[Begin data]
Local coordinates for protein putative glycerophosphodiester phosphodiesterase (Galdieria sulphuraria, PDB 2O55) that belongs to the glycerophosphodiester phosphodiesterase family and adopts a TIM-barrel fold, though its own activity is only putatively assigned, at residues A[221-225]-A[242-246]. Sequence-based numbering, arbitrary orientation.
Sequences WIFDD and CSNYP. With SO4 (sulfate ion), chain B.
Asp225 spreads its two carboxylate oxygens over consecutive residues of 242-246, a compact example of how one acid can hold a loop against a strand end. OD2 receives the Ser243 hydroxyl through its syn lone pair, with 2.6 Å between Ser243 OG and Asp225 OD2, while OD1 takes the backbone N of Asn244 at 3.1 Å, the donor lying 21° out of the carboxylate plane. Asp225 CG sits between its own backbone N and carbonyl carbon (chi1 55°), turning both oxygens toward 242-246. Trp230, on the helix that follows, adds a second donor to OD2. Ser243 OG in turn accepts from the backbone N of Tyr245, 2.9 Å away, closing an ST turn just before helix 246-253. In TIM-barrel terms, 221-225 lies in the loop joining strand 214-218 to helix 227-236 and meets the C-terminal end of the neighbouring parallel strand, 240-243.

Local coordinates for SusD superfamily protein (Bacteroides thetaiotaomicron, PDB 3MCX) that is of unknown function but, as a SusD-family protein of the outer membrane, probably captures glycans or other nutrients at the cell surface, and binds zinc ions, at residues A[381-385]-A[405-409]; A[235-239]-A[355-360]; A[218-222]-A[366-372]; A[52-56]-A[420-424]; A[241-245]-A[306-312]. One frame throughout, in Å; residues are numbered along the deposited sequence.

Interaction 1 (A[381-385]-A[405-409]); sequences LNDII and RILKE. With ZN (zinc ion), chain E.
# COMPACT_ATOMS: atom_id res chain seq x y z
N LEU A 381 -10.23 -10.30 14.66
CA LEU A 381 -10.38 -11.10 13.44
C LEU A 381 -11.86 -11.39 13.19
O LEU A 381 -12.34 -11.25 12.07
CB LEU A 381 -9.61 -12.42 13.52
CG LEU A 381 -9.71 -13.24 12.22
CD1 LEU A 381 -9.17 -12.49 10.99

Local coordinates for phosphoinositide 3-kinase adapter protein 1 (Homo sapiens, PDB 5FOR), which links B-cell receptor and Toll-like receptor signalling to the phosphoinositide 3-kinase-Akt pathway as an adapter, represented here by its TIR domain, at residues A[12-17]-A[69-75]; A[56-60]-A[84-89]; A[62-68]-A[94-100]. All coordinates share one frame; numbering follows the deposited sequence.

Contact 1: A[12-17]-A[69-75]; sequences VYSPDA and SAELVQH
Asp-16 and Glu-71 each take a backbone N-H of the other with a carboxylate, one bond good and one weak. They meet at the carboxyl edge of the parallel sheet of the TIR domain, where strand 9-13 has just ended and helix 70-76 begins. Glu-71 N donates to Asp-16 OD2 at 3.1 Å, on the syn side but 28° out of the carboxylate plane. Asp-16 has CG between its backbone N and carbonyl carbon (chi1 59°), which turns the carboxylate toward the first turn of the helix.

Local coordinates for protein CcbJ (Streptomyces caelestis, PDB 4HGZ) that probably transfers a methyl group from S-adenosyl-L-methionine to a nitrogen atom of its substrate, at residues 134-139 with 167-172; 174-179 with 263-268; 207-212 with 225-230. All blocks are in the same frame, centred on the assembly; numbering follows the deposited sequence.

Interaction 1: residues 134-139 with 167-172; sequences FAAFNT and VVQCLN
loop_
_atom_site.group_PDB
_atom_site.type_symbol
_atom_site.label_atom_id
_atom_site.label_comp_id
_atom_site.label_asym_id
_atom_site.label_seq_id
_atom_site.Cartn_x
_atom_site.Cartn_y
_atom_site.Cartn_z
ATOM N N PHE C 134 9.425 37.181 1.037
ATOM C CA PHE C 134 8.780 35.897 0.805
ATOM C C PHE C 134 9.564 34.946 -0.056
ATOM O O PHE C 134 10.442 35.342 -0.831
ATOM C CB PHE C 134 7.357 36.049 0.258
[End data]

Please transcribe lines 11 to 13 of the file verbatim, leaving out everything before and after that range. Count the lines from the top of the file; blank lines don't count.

CB LEU A 381 -9.61 -12.42 13.52
CG LEU A 381 -9.71 -13.24 12.22
CD1 LEU A 381 -9.17 -12.49 10.99